The hero of this masterpiece, Ivan Susanin is a legendary liberator, seen by many as the saviour of the Russian people from Polish intervention. In the spring of 1613 the Zemsky Sobor elected Mikhail Romanov (1596-1645) as Tsar of All Russia and founder of the Romanov dynasty. In the autumn of the previous year, a good six months before he was named ruler, the young Mikhail Romanov was staying with his mother at their family estate in the village of Domnino near Kostroma. The two of them subsequently moved on to Kostroma itself where they took refuge in the Ipatevsky monastery. According to legend, in the winter of 1612-1613 a party of Polish noblemen asked the local peasant Ivan Susanin to guide them to the village of Domnino, where they guessed the pretender to the throne was hiding. Susanin agreed to show them the route, but frightened for the fate of Russia and her future Tsar, and wishing to avert disaster, he deliberately led the Poles into an impenetrable and marshy forest for which the Poles punished him.

His heroic actions survive today in the form of numerous folk sayings and his story is recorded in literature. Most famously of all, his legend is preserved in Mikhail Glinka’s 1836 opera ‘A Life for the Tsar' with a libretto by von Rozen, which remains as popular today as when it was first performed in 1836. The premiere took place in the Bolshoi Theatre in St Petersburg with the famous singer Osip Petrov in the role of Susanin. Konstantin Makovsky twice painted the portrait of this bass-baritone in 1870 (State Tretyakov Gallery) and 1871 (State Russian Museum).

It is not unusual to find historical events depicted in Konstantin Makovsky’s painting through the prism of opera. Indeed, his contemporaries noted that his sense of history was often shaped by famous literary works and theatrical performances. Famously musical, Makovsky had a good round baritone voice and had performed on the professional stage. Music was his second element and it is safe to assume that he had listened to Glinka’s opera. Just as in Act IV of the opera, Makovsky sets the scene of the attack in a forest with the exhausted Poles asleep by a campfire waiting for the snowstorm to end. On waking, they begin to suspect that perhaps Susanin is tricking them. He admits that he has led them astray, upon which his enemies fly into a rage and murder him. In the epilogue to the opera the final chorus sounds ‘Slavsya’, as the people of Moscow greet the Tsar in Red Square to the sound of chiming bells.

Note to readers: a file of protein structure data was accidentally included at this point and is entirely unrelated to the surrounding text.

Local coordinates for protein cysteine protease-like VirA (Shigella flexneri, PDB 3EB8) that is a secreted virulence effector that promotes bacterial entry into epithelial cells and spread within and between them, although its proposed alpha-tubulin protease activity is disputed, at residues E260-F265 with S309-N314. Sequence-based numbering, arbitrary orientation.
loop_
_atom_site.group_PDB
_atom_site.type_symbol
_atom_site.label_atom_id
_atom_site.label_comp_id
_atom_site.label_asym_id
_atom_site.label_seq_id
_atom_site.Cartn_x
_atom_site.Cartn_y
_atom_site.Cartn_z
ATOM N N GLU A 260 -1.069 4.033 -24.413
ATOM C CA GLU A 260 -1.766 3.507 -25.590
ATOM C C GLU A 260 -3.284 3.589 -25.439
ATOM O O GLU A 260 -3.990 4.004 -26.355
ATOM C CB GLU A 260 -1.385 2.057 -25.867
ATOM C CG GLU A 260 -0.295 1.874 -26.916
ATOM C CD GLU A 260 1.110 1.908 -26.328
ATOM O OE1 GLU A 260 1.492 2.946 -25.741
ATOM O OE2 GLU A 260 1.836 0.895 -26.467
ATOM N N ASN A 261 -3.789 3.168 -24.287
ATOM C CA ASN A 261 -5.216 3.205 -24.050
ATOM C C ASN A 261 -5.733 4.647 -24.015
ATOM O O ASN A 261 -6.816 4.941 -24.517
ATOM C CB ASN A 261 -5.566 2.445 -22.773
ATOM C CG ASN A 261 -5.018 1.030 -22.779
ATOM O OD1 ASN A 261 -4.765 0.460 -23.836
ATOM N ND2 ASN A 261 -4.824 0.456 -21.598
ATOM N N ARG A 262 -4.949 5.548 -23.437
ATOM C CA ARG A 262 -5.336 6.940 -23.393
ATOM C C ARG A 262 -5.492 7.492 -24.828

Makovsky ingeniously conflates both scenes into the present canvas, with the dramatic death of Susanin in the foreground and the ceremonial welcoming of Mikhail Romanov in Red Square top right. This unusual compositional device, the complex illumination and the slightly theatrical expressions of the characters, together with the realistic costumes and ‘props’ show the immense professionalism of this great master even towards the end of his career.

The impressive dimensions of the present work suggest that the artist would have painted it in his Paris studio which was specially equipped to accommodate large-scale canvases. Both the size of the painting and Makovsky’s demise soon after completing the picture most likely prevented him from exhibiting the work in Russia, which explains the lack of any responses to the painting by contemporary Russian critics. After Makovsky’s death in 1916, plans were underway to mount a large retrospective of his work in the Academy of Arts in St Petersburg. Although the exhibition never took place, a list of works intended for the show survives which notes the titles of three works on this subject: Sketch for Susanin (no.115), Susanin in the Forest (no.222) and Susanin (no.280). It is not known whether or not the present lot was one of these three. We do know however, that in 1926 it was exhibited in London in Spring Gardens Gallery (fig.1). The exhibition was comprised largely of important paintings by Makovsky, though other Russian artists were also included: Vladimir Orlovsky, Franz Roubaud, Nikolai Fechin, Nikolai Dubovskoy, Rudolf Frentz, Andrei Schilder, Nikolai Samokish and others.

The re-appearance of Makovsky’s last large-scale canvas is a major rediscovery. 

We are grateful to Elena Nesterova for providing this catalogue note.